Ferguson Activists Find Ways To Cope With Stress Of Protests
The group #ItsBiggerThanYou has been protesting since August ─ forming human chains across Interstate 75 and even shutting down holiday traffic in front of Lenox Square Mall.
Yet during a recent meeting it’s not the next demonstration they’re talking about, it’s something they call “self-care.”
“Your self-care is not based on a want ─ it’s based on a need. Is everybody clear about that?” said Anana Parris to a room full of over 50 people.
Parris works at a local law firm and was one of many speakers at the group’s event.
Others talked about self-care through juicing, meditation and reflexology.
#ItsBiggerThanYou started this event last November after realizing many of its members felt burnt out.
“It’s easy to plan protests and demonstrations and then not sleep at night because you’re just ready to go ─ you’re revved up,” said Aurielle Lucier, a co-founder of the group.
She said some members have told her they had to take a break from Twitter and Facebook ─ they call it a “social media cleanse.”
“It’s important and it’s not just an indulgence,” said Lucier. “It’s not because I think of myself so great, or I think I’m deserving of all of this pampering and respect. We’re talking about giving ourselves the essential needs that our community has not always been told that they are worthy of.”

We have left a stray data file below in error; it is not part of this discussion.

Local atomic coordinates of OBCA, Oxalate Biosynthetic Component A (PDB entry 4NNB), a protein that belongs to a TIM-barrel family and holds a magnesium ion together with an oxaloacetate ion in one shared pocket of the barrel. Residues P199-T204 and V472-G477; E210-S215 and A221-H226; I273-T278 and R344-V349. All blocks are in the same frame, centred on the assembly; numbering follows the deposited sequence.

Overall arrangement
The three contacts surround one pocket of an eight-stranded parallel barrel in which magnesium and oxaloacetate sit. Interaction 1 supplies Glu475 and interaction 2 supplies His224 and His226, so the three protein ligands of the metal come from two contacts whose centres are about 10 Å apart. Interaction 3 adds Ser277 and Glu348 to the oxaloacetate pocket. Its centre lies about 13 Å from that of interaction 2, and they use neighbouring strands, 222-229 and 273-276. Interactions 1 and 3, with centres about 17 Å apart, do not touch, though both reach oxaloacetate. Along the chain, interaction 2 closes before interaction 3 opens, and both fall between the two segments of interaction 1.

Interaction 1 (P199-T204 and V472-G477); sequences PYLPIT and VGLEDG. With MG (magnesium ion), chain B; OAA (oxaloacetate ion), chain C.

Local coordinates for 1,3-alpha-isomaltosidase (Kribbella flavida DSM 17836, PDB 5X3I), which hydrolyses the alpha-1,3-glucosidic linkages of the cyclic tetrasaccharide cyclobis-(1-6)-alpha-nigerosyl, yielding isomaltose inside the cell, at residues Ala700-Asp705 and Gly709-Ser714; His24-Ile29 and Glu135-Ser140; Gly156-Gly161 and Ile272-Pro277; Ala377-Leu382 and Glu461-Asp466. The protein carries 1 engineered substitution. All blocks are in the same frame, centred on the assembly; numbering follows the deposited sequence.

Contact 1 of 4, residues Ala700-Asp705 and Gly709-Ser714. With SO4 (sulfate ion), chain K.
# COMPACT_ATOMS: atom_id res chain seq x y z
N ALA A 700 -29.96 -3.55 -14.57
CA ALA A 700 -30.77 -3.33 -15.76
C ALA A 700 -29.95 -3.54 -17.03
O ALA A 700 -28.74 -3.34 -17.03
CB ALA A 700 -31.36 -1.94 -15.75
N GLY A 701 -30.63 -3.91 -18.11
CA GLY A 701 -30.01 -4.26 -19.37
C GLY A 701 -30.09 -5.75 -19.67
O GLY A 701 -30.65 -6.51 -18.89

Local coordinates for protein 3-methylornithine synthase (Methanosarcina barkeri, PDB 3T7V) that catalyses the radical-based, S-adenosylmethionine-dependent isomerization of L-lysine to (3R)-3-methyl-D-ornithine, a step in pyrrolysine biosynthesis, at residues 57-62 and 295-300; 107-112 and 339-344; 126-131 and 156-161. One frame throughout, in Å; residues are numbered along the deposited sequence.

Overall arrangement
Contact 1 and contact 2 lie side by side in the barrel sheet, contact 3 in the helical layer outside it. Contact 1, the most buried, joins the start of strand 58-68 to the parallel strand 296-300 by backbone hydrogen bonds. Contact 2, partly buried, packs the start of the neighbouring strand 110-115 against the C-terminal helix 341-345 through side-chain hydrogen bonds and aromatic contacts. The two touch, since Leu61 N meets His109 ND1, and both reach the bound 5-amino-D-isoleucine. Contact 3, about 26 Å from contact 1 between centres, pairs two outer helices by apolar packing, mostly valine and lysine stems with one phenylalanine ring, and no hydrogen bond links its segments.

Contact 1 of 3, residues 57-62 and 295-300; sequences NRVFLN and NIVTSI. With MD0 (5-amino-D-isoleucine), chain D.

This idea of self-care isn’t some new trend, in fact, it dates back to the civil rights era.
“Martin Luther King used to retreat to what I would call “safe spaces” in order to counteract the pressure and the stress of being involved in a very intense, ongoing civil rights movement,” said Nathan McCall, an African-American studies professor at Emory University.
He said one of those “safe spaces” was here in Atlanta, at the home of Herman J. Russell, a black multi-millionaire.
While King would spend time with friends like Russell and Harry Belafonte to relax, it wasn’t something he publicly talked about.
McCall said that’s what’s different about this new generation.